I know that a few people here use datamodes for SOTA including JT65 and JT9.
In a recent update of WSJT-X (1.8) there is a new mode FT8. I tried it out at home on 20m and 6m and it works great on both. The QSO structure of FT8 is the same as JT65/9 qsos but the main difference is that the transmit/rcv segement is only 15 seconds opposed to 1 minute for JT65/JT9. A total qso time of 1 minute versus 4 minutes.
This results in decodes to about -20db rather than -26db but the gain is in shorter transmit/receive times which can overcome propagation issues such as qsb. Also if portable the amperage per qso would be lower giving obvious benefits for battery requirements.
Now for a question. Due to the fact I dont have any old PC’s lying around, I can’t gauge what the decode time is like on the processor, or to be more precise, what the decode time would be on some small portable intel device. On my i7 PC there is not much of a noticble difference in decode time, but considering its less than a second on JT9 its very hard to measure.
If anyone is interested or willing to try out FT8 there is lots of activity on 7.074, 14.074 and when conditions allow 50.313 on something slow. This would enable us to see if it was a suitable mode for SOTA using old/cheap equipment.
Lots of us now with fingers crossed for an Android app for FT8. Could demand a much more powerful Android phone though than the one I have currently. I’ve no interest in taking any device (laptop, tablet etc) additional to a mobile phone, out on activations.
Just in from a quick local activation of The Cloud G/SP-015.
I downloaded WSJT-x-1.8-rc1 and ran it back to back on a pair on low spec Windows tablets.
Hipstreet W7in Z3725G BayTrail Atom CPU, 1GB Ram, 16GB Flash, old Win8/Bing + £1 USB audio dongle.
Linx 1010B Z3735F BayTrail Atom CPU, 2GB Ram, 32GB Flash, Win10Home 32bit r1607 + onboard sound.
The Win8/Bing tablet onboard sound drivers do not support 48kHz sampling which WSJT needs, hence the USB sound card. I don’t recall 48kHz on the on board sound card being supported in the past so at some point the drivers for W10 on the Linx1010B have been updated and they now do support 48kHz using the on board sound.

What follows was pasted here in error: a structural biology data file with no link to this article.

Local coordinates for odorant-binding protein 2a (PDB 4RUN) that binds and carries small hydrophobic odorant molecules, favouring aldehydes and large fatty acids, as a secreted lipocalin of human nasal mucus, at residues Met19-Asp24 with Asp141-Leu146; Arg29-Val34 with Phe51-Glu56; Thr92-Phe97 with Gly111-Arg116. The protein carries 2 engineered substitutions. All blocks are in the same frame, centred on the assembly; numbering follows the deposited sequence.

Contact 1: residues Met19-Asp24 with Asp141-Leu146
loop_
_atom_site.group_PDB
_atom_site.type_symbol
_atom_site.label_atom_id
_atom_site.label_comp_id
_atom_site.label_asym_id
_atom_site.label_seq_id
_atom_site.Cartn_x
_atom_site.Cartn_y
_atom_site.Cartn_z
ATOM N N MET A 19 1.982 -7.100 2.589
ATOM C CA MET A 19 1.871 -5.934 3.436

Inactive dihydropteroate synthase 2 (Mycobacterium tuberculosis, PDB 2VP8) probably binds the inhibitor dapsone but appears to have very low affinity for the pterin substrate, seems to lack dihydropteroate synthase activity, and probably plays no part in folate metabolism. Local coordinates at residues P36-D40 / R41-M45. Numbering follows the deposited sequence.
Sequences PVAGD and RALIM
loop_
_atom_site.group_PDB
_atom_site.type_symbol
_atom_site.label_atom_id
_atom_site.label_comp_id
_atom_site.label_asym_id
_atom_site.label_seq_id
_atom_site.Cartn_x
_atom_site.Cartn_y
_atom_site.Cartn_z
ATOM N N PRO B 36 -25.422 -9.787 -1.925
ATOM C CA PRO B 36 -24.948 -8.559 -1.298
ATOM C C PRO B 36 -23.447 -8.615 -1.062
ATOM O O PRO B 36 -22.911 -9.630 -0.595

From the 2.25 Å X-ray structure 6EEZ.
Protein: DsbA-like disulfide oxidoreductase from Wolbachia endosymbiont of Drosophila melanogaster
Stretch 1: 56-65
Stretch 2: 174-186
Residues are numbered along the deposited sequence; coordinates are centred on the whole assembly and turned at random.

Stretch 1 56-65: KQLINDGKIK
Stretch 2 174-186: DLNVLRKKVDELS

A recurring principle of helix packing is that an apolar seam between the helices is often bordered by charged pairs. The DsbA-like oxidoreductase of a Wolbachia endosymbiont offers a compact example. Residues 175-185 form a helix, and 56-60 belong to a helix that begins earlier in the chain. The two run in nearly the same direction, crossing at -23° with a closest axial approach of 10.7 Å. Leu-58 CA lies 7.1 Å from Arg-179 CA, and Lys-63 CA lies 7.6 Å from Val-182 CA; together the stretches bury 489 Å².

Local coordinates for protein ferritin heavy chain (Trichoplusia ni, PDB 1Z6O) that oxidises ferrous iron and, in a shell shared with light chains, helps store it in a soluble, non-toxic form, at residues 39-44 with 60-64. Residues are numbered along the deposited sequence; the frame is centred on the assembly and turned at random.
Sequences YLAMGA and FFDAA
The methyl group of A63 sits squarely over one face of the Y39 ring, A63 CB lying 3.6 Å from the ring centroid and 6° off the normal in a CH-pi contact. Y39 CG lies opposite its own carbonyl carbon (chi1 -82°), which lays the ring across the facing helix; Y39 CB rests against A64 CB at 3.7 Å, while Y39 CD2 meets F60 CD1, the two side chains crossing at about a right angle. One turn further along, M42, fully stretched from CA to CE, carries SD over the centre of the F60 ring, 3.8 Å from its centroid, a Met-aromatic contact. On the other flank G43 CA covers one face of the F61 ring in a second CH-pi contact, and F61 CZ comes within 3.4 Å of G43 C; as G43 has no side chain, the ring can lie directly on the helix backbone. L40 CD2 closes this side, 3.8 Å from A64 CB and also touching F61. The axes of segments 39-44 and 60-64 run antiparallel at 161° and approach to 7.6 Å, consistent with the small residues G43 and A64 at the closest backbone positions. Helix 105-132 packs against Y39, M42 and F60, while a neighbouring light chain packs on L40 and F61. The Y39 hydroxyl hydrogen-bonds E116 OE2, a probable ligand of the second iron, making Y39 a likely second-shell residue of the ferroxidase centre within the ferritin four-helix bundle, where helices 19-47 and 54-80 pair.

I setup both machines running alternate periods on FT8 and added a cheap headset to the USB sound card and lthe internal mic/speakers on the Linx.
Both machines happily decoded each other’s messages at the end of each period.
These low spec Atom machines run this and other WSJT modes with no problems. I think these may be the slowest x86 family chips on sale now.
I picked up an 11.6" Acer Chromebook a few years back for about $120. After the Celeron processor and 2GB RAM started getting a little slow for browsing the internet with a bunch of tabs open, I got a better Chromebook and my old one became an Ubunutu (Linux) based system with all of my Amateur Radio programs. Runs fldigi and WSTJ-X just fine, and I’ve used it on a couple activations. Might be a little larger and heavier than a tablet (a whopping 2.75 pounds), but it has a real keyboard and the screen is protected when closed without the need for a case. Even has 2 real USB ports, so no adapters like you’d need for a tablet or smartphone.
It really comes down to your budget, weight/size restrictions, and technical abilities, but most modern systems should be able to run WSJT-X just fine. After all, most “cutting edge” Amateur Radio technologies are a decade or two behind the rest of the world.